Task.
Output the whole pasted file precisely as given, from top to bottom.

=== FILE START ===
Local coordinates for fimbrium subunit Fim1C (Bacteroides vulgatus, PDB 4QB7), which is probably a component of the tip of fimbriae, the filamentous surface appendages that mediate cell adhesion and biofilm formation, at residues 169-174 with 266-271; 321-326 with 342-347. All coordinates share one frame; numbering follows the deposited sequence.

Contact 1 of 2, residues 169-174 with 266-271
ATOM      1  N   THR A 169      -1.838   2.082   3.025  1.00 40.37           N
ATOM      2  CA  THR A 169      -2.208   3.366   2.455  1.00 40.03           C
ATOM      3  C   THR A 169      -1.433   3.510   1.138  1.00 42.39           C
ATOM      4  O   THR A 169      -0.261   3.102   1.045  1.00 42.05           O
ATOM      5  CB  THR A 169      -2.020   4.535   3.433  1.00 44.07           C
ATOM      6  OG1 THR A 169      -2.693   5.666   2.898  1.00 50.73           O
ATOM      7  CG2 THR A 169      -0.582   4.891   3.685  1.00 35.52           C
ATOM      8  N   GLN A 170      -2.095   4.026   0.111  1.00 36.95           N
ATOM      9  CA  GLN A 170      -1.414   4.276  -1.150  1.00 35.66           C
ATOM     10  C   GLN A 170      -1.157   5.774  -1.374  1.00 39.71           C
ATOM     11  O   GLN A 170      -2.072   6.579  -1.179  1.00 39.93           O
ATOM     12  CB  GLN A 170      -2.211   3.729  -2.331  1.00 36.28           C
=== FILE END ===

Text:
Local coordinates for fimbrium subunit Fim1C (Bacteroides vulgatus, PDB 4QB7), which is probably a component of the tip of fimbriae, the filamentous surface appendages that mediate cell adhesion and biofilm formation, at residues 169-174 with 266-271; 321-326 with 342-347. All coordinates share one frame; numbering follows the deposited sequence.

Contact 1 of 2, residues 169-174 with 266-271
ATOM      1  N   THR A 169      -1.838   2.082   3.025  1.00 40.37           N
ATOM      2  CA  THR A 169      -2.208   3.366   2.455  1.00 40.03           C
ATOM      3  C   THR A 169      -1.433   3.510   1.138  1.00 42.39           C
ATOM      4  O   THR A 169      -0.261   3.102   1.045  1.00 42.05           O
ATOM      5  CB  THR A 169      -2.020   4.535   3.433  1.00 44.07           C
ATOM      6  OG1 THR A 169      -2.693   5.666   2.898  1.00 50.73           O
ATOM      7  CG2 THR A 169      -0.582   4.891   3.685  1.00 35.52           C
ATOM      8  N   GLN A 170      -2.095   4.026   0.111  1.00 36.95           N
ATOM      9  CA  GLN A 170      -1.414   4.276  -1.150  1.00 35.66           C
ATOM     10  C   GLN A 170      -1.157   5.774  -1.374  1.00 39.71           C
ATOM     11  O   GLN A 170      -2.072   6.579  -1.179  1.00 39.93           O
ATOM     12  CB  GLN A 170      -2.211   3.729  -2.331  1.00 36.28           C